The following is a rough transcript of my DevOpsDays Rockies 2018 Ignite talk entitled “The New Hire: Navigating Your First Days.”

Slides are available here, and the video from the event is here.

Most of us are going to change jobs every four to five years during our careers.  The problem with that is when you show up on your first day of a job, a difficult reality check happens.  Suddenly you have all these new people, new systems, and a new culture to figure out.

I started at SendGrid in August 2018, and before that I was at Go Daddy and Latisys.  So I’ve been through a couple big job changes.  I just want to share with you a few tips from my experience that I think help make these transitions go more smoothly.

My first days usually feel like this guy.  Feeling really discouraged and just trying to hold it together to make it through the day.  You might have a couple days of onboarding training, but after that you’re pretty much left on your own to figure things out in this new environment.

This is especially difficult if you’re more introverted like I am.  Getting to know new people takes a lot of energy, and leaves you feeling drained at the end of the day.  It’s a little easier for extroverts, but for anyone, being in a new unfamiliar environment can be very stressful.

You were hired for your wisdom and your experience, not just the knowledge that’s in your head.  Realize that there are  a lot of details you just aren’t going to know about a place you’ve never worked at before.  This will leave you feeling lost, and down in your confidence.

It’s easy for this to happen when you’re new, because you feel like you don’t know anything.  It can even lead to impostor syndrome, which is when your confidence drops and doesn’t line up with your competence.

Awareness of this is key.  Be able to recognize this in yourself so you don’t get stuck in a rut.  Just know that being new and not having that tribal knowledge yet doesn’t mean you’re incompetent.  It just means you need some time to get up to speed.  Everybody’s been there.

So let me give you some encouragement on this point.  At SendGrid, they explain that your first 90 days are for getting oriented and for learning.  Your team and manager understand this, so they don’t expect you to be immediately awesome.  I think this is really true at most places, even if they don’t come right out and explicitly say it.

Ok.  So here are my tips for making your first days on the job go well.

First:  Ask lots of questions.  It’s going to feel weird and dumb, but it’s really not.  Asking questions is the best way to learn.  Everybody knows you need to get up to speed, but they don’t always know the best way to get that knowledge to you.  If somebody doesn’t know the answer to your question, they’re going to help find somebody who does, and then you’re both learning.

You’re going to feel like Bill Lumbergh, constantly interrupting everybody with your questions.  But you can preface them with checking to see if it’s a good time to talk.  Or, send out a calendar invite so you have some dedicated time for a deeper discussion.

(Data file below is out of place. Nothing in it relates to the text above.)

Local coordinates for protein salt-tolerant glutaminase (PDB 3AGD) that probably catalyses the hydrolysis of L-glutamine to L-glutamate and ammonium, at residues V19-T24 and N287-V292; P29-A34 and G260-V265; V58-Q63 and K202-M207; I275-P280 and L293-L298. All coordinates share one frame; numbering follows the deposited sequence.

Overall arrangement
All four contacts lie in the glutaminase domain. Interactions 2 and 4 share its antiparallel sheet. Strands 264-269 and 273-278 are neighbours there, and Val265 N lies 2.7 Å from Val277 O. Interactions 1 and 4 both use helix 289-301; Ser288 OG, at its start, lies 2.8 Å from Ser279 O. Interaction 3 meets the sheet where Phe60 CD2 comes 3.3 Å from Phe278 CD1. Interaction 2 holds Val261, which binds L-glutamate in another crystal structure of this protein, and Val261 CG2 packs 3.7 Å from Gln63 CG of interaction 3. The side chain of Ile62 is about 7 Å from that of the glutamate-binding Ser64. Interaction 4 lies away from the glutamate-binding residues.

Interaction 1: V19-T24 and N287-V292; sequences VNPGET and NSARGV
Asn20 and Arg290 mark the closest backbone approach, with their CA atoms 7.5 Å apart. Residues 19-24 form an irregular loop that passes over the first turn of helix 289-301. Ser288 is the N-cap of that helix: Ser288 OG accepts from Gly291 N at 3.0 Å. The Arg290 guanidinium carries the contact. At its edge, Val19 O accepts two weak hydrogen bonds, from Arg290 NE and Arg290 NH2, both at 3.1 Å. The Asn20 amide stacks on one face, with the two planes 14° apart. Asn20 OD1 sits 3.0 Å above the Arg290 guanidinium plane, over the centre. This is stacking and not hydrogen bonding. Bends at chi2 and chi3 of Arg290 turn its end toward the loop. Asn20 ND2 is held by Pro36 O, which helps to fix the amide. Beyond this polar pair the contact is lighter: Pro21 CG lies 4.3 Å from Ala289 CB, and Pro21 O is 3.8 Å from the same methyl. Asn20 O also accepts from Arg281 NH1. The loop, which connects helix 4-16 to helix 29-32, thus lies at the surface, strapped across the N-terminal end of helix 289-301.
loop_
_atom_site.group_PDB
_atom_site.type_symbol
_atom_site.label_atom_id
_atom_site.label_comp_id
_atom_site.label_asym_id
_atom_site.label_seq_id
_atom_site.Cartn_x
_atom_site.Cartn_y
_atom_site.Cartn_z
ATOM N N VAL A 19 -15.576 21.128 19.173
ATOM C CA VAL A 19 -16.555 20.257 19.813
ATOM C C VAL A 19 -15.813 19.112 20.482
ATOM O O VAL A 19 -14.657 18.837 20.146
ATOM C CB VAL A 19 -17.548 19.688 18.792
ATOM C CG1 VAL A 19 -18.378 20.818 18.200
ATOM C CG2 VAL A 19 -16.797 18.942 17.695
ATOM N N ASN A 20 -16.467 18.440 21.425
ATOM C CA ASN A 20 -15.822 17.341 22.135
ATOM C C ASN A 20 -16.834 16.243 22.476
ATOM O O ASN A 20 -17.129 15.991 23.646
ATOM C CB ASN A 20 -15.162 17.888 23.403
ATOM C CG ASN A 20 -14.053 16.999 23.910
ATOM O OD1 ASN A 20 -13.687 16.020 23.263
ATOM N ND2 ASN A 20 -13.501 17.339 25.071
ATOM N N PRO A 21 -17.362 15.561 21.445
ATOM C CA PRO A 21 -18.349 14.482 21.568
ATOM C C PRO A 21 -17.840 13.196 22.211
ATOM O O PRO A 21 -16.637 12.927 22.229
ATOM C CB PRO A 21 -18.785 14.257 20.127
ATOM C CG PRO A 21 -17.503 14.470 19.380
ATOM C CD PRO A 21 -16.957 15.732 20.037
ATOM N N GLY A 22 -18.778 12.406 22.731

Make sure you’re asking good questions.  Clarifying questions are your friend.  They help make sure you’re on the same page.  Adjoining questions, or follow-up questions, help you see the bigger picture and make sure you’re not missing anything.

And, you’re a fresh set of eyes.  This is what makes you really valuable as a new person.  You bring a different perspective that isn’t biased by the status quo.  You’ll be able to spot red flags that no one else can.  This is where your experience and wisdom will really come into play.

As you’re learning, make a point to give some constructive feedback when you see ideas for how to make things better.  Maybe you’ve worked on a similar project before, and you can help make it more successful here.

But, be careful not to be too judgmental.  Realize that what’s in place now was built by the people that came before you, and there are emotions tied to that.  Don’t say things like, “oh, this totally stinks, we should get rid of it and start over.”

Even if you do find some tire fires (and you probably will), if you weren’t around when that horrible thing was created, you don’t get to be judgement and mean about it!  I’ve been on the receiving end of this, and it feels very threatening.  It shuts down discussion and causes rifts in the team.  So just be respectful and focus on that constructive feedback.

Next, work with your manager to set some short term goals for your first few months.  These should be very specific and very realistic.  Your manager can help facilitate by pointing you to stories and projects that will get you to your goals.

And finally, every company has its own unique culture, and it’s going to be awkward for you for a while.  But seek to be an observer, and follow the old adage of “When in Rome, do as the Romans.”  But at the same time be yourself and be authentic.  Don’t change who you are just to try to fit in.

If you’ve just started a new job, or will soon, let me encourage you that it really does get better.  Your first weeks and months pass by fast, and soon you get your confidence back and will be making valuable contributions to the team.  So be intentional about these few tips I’ve given you, and that new job really will turn out to be fantastic.